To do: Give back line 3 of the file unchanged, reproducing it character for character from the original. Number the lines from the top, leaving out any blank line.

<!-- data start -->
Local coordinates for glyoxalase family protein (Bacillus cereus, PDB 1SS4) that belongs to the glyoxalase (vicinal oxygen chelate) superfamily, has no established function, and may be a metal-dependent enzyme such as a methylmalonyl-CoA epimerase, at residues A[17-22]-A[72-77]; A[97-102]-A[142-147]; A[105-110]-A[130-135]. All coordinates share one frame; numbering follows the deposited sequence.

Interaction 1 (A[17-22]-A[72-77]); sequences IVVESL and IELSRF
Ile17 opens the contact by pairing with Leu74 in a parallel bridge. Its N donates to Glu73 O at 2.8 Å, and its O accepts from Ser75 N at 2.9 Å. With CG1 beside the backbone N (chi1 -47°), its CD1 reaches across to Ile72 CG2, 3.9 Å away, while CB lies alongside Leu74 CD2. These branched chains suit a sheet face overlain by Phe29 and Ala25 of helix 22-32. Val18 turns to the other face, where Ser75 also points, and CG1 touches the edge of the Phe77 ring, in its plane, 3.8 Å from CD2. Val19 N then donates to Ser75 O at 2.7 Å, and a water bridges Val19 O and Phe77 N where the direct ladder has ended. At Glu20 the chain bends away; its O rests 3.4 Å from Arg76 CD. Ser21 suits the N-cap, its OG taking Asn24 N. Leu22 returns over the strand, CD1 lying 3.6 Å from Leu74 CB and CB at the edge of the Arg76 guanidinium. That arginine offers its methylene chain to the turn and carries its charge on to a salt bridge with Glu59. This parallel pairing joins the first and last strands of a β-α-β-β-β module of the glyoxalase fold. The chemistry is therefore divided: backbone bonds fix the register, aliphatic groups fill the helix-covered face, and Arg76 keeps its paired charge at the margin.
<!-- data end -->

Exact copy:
Ile17 opens the contact by pairing with Leu74 in a parallel bridge. Its N donates to Glu73 O at 2.8 Å, and its O accepts from Ser75 N at 2.9 Å. With CG1 beside the backbone N (chi1 -47°), its CD1 reaches across to Ile72 CG2, 3.9 Å away, while CB lies alongside Leu74 CD2. These branched chains suit a sheet face overlain by Phe29 and Ala25 of helix 22-32. Val18 turns to the other face, where Ser75 also points, and CG1 touches the edge of the Phe77 ring, in its plane, 3.8 Å from CD2. Val19 N then donates to Ser75 O at 2.7 Å, and a water bridges Val19 O and Phe77 N where the direct ladder has ended. At Glu20 the chain bends away; its O rests 3.4 Å from Arg76 CD. Ser21 suits the N-cap, its OG taking Asn24 N. Leu22 returns over the strand, CD1 lying 3.6 Å from Leu74 CB and CB at the edge of the Arg76 guanidinium. That arginine offers its methylene chain to the turn and carries its charge on to a salt bridge with Glu59. This parallel pairing joins the first and last strands of a β-α-β-β-β module of the glyoxalase fold. The chemistry is therefore divided: backbone bonds fix the register, aliphatic groups fill the helix-covered face, and Arg76 keeps its paired charge at the margin.